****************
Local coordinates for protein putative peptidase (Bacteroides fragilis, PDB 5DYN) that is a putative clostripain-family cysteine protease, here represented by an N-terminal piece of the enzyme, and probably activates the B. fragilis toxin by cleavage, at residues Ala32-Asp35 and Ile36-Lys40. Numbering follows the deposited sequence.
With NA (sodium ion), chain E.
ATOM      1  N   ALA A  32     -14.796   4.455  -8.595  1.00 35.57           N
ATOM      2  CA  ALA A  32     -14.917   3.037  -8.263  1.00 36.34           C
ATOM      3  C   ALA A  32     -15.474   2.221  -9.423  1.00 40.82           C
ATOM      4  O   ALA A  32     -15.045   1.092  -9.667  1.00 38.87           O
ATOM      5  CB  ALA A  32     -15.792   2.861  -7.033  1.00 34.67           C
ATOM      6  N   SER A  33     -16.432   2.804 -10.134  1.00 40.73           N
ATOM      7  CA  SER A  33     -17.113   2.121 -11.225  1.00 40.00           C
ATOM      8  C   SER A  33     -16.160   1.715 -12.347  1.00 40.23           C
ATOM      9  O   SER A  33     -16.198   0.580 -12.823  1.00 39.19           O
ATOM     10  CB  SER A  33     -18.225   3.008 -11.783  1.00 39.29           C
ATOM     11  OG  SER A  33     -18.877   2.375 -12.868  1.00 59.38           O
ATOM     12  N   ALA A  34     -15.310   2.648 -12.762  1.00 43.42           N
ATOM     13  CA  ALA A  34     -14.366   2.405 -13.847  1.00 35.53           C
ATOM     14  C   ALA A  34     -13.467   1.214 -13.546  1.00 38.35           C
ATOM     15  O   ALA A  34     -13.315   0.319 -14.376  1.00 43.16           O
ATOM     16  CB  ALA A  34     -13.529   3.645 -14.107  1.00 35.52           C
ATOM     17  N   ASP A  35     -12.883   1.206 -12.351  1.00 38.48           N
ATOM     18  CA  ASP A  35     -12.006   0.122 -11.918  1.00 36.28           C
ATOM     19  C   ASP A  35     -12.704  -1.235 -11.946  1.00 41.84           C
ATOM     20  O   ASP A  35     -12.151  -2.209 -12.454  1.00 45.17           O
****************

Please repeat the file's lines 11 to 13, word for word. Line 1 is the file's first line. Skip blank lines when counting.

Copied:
ATOM      9  O   SER A  33     -16.198   0.580 -12.823  1.00 39.19           O
ATOM     10  CB  SER A  33     -18.225   3.008 -11.783  1.00 39.29           C
ATOM     11  OG  SER A  33     -18.877   2.375 -12.868  1.00 59.38           O